Of course, it’s generally good to remove or reduce barriers to communication. But it’s also good to remember that reality isn’t always optimized to match what’s ideal. So it’s normal for people to adapt to things — make them work — when those things don’t necessarily adapt to people. And when feasible, people strive to make reality as ideal as possible. In this case, it’d be cool if somehow Apple and Google or others managed to unify on a texting standard.

There’s another related problem, though, that is unlikely to be solved even if Apple and Google miraculously settle on an agreed texting paradigm.

While friends and family text my phone number to stay in touch, they’re not consistent. Sometimes they message me through another service like Facebook Messenger instead — that doesn’t get a bubble in iMessage at all. Besides text messaging, people chat through Signal, WhatsApp, and others. Everyone uses different platforms and services to communicate — at least we speak the same language. These separate ways to chat are not ideal, but we deal with it, and we don’t have to divide over it. That said, if such chatting can be simplified or unified, I think life might be a little more convenient.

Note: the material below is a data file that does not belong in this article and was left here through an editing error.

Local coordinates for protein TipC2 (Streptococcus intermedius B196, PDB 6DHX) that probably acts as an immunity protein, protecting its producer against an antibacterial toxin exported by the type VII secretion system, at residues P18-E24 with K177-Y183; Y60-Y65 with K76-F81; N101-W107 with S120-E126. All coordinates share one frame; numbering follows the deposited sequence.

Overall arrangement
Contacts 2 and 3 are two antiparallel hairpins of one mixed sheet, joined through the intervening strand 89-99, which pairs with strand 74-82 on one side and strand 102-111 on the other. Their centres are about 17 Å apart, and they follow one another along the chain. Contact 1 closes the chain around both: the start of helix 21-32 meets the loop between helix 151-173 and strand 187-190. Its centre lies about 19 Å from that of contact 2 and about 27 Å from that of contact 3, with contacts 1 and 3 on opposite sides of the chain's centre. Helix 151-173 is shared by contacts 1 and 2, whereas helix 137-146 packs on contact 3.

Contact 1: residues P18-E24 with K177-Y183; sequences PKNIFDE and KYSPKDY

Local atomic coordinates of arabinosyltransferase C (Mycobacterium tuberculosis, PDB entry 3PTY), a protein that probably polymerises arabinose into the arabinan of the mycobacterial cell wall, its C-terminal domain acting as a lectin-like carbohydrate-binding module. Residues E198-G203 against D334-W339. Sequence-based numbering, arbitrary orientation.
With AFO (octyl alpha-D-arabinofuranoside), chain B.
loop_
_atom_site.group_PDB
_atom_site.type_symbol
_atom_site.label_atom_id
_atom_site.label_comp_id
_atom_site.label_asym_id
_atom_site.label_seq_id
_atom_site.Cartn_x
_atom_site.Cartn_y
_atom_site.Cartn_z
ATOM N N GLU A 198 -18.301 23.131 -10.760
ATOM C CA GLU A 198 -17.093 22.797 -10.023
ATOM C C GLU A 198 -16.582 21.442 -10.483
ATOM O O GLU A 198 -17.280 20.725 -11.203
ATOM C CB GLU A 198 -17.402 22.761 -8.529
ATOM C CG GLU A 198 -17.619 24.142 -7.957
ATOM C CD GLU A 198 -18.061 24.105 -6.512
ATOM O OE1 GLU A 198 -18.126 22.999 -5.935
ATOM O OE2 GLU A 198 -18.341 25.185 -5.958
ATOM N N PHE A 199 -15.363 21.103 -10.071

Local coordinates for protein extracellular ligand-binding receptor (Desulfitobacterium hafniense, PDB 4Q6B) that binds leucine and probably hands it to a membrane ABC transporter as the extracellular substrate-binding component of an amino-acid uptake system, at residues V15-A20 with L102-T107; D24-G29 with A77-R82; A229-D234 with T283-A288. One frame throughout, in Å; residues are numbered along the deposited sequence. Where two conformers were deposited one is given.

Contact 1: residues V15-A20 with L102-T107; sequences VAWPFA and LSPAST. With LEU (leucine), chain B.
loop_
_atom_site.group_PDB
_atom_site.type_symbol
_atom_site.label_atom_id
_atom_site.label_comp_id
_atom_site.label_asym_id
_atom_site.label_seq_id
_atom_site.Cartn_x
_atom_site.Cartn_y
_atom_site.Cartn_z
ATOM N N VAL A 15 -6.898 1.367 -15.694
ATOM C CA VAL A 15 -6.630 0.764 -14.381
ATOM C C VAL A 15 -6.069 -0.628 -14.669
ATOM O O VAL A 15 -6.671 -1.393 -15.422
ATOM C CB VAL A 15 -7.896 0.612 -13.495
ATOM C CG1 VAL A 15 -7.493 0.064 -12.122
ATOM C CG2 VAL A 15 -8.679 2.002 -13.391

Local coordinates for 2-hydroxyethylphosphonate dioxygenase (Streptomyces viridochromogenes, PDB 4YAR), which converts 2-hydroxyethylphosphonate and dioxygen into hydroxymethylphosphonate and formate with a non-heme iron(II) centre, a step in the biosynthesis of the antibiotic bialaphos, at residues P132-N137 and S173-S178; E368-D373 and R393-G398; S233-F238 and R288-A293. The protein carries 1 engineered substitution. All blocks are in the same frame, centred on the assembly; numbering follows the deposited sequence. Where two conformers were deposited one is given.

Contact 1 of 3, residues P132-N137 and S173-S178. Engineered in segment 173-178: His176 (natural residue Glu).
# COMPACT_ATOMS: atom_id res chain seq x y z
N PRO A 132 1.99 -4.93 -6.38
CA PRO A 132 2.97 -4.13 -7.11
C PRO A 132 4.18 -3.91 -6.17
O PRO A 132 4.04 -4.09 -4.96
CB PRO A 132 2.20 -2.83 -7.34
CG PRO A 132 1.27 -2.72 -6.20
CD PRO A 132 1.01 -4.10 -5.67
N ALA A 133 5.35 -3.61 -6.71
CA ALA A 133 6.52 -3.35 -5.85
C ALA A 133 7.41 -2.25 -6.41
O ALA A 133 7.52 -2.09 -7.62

I’ve been on both sides of the fence more than once when it comes to texting. I can’t ask everyone on Android to switch to iPhone any more than I could ask everyone on iPhone to switch to Android. If Apple does not adopt RCS into iMessage or doesn’t open iMessage up to Android, I think blue and green bubbles are here to stay. Would it help if Apple made them all the same color, say purple? I doubt it.